Self Concept, Academic Achievement, Achievement Gap, Ethnicity, Middle School Students, Racial Differences, Grades (Scholastic), African American Students, Hispanic American Students, Standardized Tests, Educational Environment, Stereotypes, Racial Composition, Student Characteristics, Writing Exercises, Language Arts, Intervention, Disadvantaged, Experimental Groups, Prediction, Statistical Analysis, Grade 7, Regression (Statistics), and Wisconsin
Schools with very few and relatively low-performing marginalized students may be most likely to trigger social identity threats (including stereotype threats) that contribute to racial disparities. We test this hypothesis by assessing variation in the benefits of a self-affirmation intervention designed to counteract social identity threat in a randomized trial in all 11 middle schools in Madison, Wisconsin. We find that school context moderates the benefits of self-affirmation for black and Hispanic students' grades, with partial support among standardized achievement outcomes. Self-affirmation reduced the very large racial achievement gap in overall grade point average by 12.5 percent in high-threat school contexts and had no effect in low-threat contexts. These self-affirmation activities have the potential to help close some of the largest racial/ethnic achievement gaps, though only in specific school contexts.
Sociology of Education, v83 n3 p248-270 Jul 2010. 23 pp.
Academic Achievement, Calculus, Low Income Groups, Racial Differences, Course Selection (Students), Mathematics Instruction, African American Students, Hispanic American Students, High School Students, Equal Education, Achievement Gap, Longitudinal Studies, Socioeconomic Status, Family Influence, Institutional Characteristics, School Segregation, White Students, Social Class, Advanced Courses, Grade Point Average, Educational Attainment, Parents, Gender Differences, Immigrants, and Family Income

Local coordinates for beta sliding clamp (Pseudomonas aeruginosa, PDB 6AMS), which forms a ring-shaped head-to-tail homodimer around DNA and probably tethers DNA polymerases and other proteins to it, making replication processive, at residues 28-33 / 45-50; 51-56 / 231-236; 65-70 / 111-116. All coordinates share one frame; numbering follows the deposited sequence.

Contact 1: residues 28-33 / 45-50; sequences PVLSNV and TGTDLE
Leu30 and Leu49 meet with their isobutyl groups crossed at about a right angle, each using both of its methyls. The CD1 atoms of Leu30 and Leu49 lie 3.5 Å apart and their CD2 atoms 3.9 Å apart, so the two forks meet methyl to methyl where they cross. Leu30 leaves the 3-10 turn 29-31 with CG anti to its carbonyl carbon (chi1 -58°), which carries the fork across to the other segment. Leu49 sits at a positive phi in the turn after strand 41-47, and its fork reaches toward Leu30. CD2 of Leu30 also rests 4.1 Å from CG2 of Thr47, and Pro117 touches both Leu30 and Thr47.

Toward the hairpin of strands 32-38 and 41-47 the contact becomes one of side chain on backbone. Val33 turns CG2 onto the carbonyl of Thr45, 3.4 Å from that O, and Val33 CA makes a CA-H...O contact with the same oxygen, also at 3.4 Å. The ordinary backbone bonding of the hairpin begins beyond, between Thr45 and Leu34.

Despite increases in the representation of African American and Hispanic youth in advanced math courses in high school over the past two decades, recent national reports indicate that substantial inequality in achievement remains. These inequalities can temper one's optimism about the degree to which the United States has made real progress toward educational equity. Using data from the Education Longitudinal Study of 2002 (ELS), the authors find that the math achievement gap is most pronounced among those students who take the most demanding high school math classes, such as precalculus and calculus. The authors explore the roles of family socioeconomic status and school composition in explaining this pattern. Findings suggest that among those students reaching the advanced math high school stratum, Hispanic youth from low-income families and African American youth from segregated schools fare the worst in terms of closing the achievement gap with their white peers. The authors discuss potential explanations for the achievement differences observed and stress the need for more research that focuses explicitly on the factors that inhibit minority/majority parity at the top of the secondary curricular structure. (Contains 2 figures, 3 tables, and 14 notes.)